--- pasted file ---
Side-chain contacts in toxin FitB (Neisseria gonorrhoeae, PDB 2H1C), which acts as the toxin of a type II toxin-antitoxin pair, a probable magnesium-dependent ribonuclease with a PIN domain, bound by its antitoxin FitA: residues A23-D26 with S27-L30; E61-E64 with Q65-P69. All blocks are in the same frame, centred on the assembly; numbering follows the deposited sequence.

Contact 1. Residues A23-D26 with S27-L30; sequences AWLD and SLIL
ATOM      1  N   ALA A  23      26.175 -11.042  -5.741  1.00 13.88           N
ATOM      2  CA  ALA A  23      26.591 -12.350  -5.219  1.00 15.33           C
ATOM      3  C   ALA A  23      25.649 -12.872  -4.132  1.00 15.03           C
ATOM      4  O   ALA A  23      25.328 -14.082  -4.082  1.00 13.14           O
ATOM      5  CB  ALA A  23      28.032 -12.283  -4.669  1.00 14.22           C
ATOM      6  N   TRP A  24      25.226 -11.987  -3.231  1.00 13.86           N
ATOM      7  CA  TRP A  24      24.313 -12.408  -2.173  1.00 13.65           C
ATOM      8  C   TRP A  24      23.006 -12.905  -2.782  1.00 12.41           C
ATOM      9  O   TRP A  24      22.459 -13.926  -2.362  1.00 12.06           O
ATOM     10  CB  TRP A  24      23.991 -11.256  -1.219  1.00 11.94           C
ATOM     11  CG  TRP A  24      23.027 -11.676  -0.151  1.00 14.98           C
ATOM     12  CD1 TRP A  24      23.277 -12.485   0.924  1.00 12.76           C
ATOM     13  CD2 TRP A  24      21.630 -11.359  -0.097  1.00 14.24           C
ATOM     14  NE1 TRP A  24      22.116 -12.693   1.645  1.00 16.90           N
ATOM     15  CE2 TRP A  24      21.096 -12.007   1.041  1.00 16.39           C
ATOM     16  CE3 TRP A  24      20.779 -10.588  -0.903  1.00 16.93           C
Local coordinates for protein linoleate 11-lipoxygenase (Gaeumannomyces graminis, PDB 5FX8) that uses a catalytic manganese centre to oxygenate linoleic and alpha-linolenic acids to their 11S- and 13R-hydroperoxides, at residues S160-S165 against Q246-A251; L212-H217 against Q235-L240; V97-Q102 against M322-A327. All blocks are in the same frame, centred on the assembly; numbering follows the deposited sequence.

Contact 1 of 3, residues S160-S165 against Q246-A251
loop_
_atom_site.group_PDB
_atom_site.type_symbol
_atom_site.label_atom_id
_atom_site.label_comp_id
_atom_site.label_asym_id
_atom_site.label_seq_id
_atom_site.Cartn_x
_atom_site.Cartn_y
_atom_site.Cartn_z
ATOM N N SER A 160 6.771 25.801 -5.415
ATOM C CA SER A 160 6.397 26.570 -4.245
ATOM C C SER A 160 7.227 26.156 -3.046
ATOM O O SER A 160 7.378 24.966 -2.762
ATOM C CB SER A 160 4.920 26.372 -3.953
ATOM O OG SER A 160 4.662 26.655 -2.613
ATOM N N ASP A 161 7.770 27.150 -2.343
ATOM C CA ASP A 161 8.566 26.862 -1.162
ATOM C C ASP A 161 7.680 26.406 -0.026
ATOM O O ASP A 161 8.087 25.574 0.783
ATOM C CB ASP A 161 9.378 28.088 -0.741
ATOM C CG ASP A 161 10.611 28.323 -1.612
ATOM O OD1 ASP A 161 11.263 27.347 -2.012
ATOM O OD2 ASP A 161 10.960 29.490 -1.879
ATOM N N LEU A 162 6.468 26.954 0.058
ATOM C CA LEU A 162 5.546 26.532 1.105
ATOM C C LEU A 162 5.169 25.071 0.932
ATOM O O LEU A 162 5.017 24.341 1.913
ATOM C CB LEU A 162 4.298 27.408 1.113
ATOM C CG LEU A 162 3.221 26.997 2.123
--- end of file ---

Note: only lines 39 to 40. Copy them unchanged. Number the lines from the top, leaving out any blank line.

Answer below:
ATOM C C ASP A 161 7.680 26.406 -0.026
ATOM O O ASP A 161 8.087 25.574 0.783